Requirement for a Pathologist’s Second Signature Limits Inappropriate InpatientThrombophilia Testing

Jesse L. Cox, Sara M. Shunkwiler, Scott A. Koepsell

Research output: Contribution to journalArticlepeer-review

3 Scopus citations


Thromboembolism is a condition that leads to the hospitalization of thousands of patients in the United States annually. Recent guidelines suggest that testing for hereditary, acquired and combined forms of thrombophilia be delayed following hospitalization for a first-time acute thrombotic event. Instead, thrombophilia testing would be performed in an outpatient setting, at least 1 month after discontinuation of anticoagulant therapy or 3 months after the thrombotic event, on the understanding that anticoagulation may affect some testing. Here, we provide our experience in instituting a system-wide policy change to limit thrombophilia testing in the inpatient setting. The policy change implemented led to a 90% reduction in number of tests ordered. We discuss the cost savings realized by limiting testing. These changes cost nothing to implement. Overall, limiting inpatient thrombophilia testing improves compliance with testing guidelines, provides better care for patients, and allows our institution to better utilize resources.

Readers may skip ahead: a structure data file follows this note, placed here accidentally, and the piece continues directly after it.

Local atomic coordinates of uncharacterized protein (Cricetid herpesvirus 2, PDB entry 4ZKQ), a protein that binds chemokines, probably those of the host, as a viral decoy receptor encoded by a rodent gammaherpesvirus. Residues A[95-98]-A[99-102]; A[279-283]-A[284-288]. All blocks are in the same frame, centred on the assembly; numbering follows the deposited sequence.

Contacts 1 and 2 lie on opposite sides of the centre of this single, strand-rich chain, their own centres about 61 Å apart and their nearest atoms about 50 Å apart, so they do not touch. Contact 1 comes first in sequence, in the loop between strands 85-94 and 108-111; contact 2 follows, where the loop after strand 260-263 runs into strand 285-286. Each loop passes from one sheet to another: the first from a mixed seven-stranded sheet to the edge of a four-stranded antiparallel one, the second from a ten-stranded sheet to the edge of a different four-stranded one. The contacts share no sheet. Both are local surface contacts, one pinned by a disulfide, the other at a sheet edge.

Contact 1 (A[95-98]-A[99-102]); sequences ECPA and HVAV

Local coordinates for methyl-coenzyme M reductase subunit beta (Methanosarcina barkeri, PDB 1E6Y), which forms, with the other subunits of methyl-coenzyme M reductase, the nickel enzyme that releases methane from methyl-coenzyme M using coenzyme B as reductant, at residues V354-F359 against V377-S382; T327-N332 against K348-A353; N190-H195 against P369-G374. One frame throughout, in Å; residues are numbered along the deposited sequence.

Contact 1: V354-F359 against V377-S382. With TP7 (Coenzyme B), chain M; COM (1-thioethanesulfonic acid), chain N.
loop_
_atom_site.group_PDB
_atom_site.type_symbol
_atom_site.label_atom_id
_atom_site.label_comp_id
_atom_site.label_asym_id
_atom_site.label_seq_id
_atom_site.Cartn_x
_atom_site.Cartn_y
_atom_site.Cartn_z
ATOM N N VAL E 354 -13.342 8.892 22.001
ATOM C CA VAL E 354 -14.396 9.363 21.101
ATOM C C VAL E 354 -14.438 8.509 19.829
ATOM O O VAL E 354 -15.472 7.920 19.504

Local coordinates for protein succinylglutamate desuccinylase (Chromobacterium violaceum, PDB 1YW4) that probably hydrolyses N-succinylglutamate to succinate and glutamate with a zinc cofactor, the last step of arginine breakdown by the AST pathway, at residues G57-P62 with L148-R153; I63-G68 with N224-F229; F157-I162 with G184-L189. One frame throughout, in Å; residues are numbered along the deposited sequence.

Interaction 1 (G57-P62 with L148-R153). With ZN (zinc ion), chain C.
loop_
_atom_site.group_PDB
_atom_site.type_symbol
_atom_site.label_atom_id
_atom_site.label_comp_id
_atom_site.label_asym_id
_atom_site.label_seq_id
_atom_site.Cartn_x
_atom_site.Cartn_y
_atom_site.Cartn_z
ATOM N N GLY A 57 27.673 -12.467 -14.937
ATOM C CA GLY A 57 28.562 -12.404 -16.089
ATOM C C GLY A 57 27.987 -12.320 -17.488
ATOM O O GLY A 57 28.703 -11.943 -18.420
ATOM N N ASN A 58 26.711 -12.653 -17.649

Original languageEnglish (US)
Pages (from-to)367-371
Number of pages5
JournalLab Medicine
Issue number4
StatePublished - Nov 1 2017


  • hereditary thrombophilia
  • inpatient
  • pathology
  • test utilization

ASJC Scopus subject areas

  • General Medicine


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